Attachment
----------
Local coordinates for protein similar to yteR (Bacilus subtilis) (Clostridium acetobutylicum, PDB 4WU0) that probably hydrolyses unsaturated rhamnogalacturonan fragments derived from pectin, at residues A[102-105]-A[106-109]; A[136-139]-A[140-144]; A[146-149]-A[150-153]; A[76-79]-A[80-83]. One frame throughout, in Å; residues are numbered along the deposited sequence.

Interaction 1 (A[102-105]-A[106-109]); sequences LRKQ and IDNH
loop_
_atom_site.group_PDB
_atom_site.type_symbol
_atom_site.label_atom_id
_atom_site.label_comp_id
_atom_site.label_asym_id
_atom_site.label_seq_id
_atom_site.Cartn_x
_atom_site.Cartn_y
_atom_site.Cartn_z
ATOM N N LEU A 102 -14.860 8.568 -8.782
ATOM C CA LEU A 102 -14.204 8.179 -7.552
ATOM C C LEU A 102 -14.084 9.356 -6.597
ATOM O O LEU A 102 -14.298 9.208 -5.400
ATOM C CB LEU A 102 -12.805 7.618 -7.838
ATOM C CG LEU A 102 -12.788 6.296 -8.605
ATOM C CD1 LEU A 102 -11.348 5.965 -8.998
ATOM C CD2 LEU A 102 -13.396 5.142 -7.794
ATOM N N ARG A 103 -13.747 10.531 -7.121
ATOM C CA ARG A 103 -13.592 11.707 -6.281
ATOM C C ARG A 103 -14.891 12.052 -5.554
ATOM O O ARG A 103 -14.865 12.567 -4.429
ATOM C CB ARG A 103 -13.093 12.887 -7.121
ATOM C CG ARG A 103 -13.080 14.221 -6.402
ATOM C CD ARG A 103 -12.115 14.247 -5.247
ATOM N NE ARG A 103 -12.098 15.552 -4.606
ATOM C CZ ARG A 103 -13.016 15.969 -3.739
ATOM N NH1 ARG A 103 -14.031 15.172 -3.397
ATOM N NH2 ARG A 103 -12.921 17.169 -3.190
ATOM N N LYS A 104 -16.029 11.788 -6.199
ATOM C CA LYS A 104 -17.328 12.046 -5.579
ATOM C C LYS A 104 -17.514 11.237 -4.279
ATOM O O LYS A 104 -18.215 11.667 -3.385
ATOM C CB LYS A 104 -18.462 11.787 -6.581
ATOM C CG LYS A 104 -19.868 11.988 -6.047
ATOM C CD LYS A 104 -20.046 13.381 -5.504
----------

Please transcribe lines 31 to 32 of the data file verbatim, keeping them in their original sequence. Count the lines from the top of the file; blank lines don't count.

ATOM N NH2 ARG A 103 -12.921 17.169 -3.190
ATOM N N LYS A 104 -16.029 11.788 -6.199